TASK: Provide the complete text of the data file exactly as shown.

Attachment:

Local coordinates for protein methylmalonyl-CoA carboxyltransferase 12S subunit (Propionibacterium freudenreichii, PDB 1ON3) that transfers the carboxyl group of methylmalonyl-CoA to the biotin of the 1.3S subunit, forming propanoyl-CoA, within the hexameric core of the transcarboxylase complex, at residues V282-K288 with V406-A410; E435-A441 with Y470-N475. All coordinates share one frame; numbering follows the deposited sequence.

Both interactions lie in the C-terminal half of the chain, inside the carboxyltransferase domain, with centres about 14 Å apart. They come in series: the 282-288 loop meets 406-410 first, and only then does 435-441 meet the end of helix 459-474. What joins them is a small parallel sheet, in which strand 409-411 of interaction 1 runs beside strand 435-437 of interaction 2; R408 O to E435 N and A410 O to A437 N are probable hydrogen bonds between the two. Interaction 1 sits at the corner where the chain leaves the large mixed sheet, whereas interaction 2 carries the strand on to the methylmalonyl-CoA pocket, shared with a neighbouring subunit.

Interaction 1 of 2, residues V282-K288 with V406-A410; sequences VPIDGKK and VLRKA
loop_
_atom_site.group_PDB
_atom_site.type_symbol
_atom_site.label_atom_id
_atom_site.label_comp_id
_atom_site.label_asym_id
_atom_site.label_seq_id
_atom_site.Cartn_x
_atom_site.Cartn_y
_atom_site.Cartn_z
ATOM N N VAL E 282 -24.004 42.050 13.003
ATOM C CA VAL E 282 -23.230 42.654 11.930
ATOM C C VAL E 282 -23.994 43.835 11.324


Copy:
Local coordinates for protein methylmalonyl-CoA carboxyltransferase 12S subunit (Propionibacterium freudenreichii, PDB 1ON3) that transfers the carboxyl group of methylmalonyl-CoA to the biotin of the 1.3S subunit, forming propanoyl-CoA, within the hexameric core of the transcarboxylase complex, at residues V282-K288 with V406-A410; E435-A441 with Y470-N475. All coordinates share one frame; numbering follows the deposited sequence.

Both interactions lie in the C-terminal half of the chain, inside the carboxyltransferase domain, with centres about 14 Å apart. They come in series: the 282-288 loop meets 406-410 first, and only then does 435-441 meet the end of helix 459-474. What joins them is a small parallel sheet, in which strand 409-411 of interaction 1 runs beside strand 435-437 of interaction 2; R408 O to E435 N and A410 O to A437 N are probable hydrogen bonds between the two. Interaction 1 sits at the corner where the chain leaves the large mixed sheet, whereas interaction 2 carries the strand on to the methylmalonyl-CoA pocket, shared with a neighbouring subunit.

Interaction 1 of 2, residues V282-K288 with V406-A410; sequences VPIDGKK and VLRKA
loop_
_atom_site.group_PDB
_atom_site.type_symbol
_atom_site.label_atom_id
_atom_site.label_comp_id
_atom_site.label_asym_id
_atom_site.label_seq_id
_atom_site.Cartn_x
_atom_site.Cartn_y
_atom_site.Cartn_z
ATOM N N VAL E 282 -24.004 42.050 13.003
ATOM C CA VAL E 282 -23.230 42.654 11.930
ATOM C C VAL E 282 -23.994 43.835 11.324